H.R.3282 - Protecting Honest Fishermen Act of 2015114th Congress (2015-2016)
|Sponsor:||Rep. Farenthold, Blake [R-TX-27] (Introduced 07/29/2015)|
|Committees:||House - Energy and Commerce; Agriculture; Natural Resources; Ways and Means|
|Latest Action:||08/31/2015 Referred to the Subcommittee on Water, Power and Oceans. (All Actions)|
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Summary: H.R.3282 — 114th Congress (2015-2016)All Information (Except Text)
Introduced in House (07/29/2015)
Protecting Honest Fishermen Act of 2015
This bill requires the National Oceanic and Atmospheric Administration (NOAA) to ensure that its seafood inspection activities are coordinated with the national sea grant college program to provide outreach on seafood safety to states, local health agencies, consumers, and the seafood industry.
The Department of Commerce and the Department of Health and Human Services (HHS) must ensure that seafood inspections and tests collect information for seafood fraud detection and prevention. "Seafood fraud" is defined as the mislabeling or misrepresentation of seafood information.
Seafood imported into the United States or distributed or offered for sale in interstate commerce must display (on its packaging or otherwise accompanying the seafood) through processing, distribution, and final sale: (1) the market and scientific species names, (2) whether the seafood was harvested wild or was farm-raised, (3) the harvest method and date of the catch, and (4) the weight or number of product for an individual fish or lot. Additional information is required for seafood that was: (1) previously frozen, treated with substances affecting weight, or processed in a country other than that in which it was landed or harvested; or (2) farm-raised. The bill exempts importers, processors, distributors, or retailers from violations for unknowingly selling a product that was already mislabeled upon receipt, provided that such entities can produce the appropriate product traceability documentation.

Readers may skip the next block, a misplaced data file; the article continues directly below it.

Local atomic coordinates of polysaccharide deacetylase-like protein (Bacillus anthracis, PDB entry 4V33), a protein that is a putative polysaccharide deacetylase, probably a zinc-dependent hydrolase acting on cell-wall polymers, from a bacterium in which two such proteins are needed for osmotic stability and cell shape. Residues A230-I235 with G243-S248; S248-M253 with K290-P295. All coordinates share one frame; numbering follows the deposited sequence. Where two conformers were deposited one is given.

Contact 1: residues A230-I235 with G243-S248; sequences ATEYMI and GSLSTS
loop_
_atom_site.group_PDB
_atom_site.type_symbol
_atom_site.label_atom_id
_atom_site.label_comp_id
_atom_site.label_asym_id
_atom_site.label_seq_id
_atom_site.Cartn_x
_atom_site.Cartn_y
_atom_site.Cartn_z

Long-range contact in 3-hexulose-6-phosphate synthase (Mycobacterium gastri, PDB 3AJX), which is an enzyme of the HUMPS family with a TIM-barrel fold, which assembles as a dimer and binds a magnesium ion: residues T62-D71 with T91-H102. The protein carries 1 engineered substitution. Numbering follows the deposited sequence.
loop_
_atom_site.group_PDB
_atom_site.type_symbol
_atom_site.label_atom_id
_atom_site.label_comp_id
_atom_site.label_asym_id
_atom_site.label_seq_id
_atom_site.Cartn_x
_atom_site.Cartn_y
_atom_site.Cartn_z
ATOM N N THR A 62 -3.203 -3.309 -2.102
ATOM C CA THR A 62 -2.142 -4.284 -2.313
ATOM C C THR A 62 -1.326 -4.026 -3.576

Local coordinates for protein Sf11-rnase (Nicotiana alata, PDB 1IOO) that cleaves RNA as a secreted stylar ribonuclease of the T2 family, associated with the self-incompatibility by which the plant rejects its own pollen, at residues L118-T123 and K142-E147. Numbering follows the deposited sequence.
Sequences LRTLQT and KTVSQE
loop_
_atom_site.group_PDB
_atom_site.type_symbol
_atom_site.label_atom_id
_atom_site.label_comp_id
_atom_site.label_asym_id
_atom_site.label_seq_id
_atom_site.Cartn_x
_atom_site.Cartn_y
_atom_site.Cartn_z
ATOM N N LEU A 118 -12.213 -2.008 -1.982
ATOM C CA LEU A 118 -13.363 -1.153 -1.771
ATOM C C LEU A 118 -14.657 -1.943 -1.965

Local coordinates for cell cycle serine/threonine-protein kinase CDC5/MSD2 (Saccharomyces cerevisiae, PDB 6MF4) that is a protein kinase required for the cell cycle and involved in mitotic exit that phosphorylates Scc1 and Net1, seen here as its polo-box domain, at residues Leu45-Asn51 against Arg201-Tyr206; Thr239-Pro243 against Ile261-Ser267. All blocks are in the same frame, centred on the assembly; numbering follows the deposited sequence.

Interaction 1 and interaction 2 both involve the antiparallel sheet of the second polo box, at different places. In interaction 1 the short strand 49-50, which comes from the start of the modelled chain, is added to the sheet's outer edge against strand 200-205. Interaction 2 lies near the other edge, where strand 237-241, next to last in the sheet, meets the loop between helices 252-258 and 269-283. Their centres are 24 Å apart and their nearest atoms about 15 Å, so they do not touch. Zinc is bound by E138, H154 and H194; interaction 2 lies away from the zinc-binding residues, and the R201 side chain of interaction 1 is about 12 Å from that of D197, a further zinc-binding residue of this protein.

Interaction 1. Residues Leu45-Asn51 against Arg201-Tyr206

As an alternative to the disclosure requirements for certain categories of information, an importer, processor, distributor, or retailer (including a restaurant) may make the information available upon request to federal, state, or local officials authorized to conduct inspections of: (1) seafood, or (2) any facility that processes or sells seafood.
Persons engaging in fishing on a U.S. vessel in the exclusive economic zone under the Magnuson-Stevens Fishery Conservation and Management Act are deemed to be in compliance with traceability requirements if they disclose data required for a fishery management plan.
Seafood imports from an exporter shall be refused admission if any shipment of such seafood appears to be in violation of such seafood traceability requirements or other applicable federal laws or regulations. An exception is provided for individual shipments if the exporter presents evidence of compliance from an accredited laboratory.
HHS and Commerce must post on their public websites a list that: (1) includes, by country, each exporter whose seafood is imported or offered for import into the United States; and (2) tracks, for each exporter, the timing, type, and frequency of violations.
Commerce is required to: (1) increase the number of shipments inspected for seafood fraud by NOAA inspectors and authorized officers, (2) prevent the percentage of seafood shipments inspected from declining in a subsequent year, and (3) ensure that inspections for fraud prevention also collect seafood safety information.
The bill also authorizes states to bring civil actions for seafood fraud violations.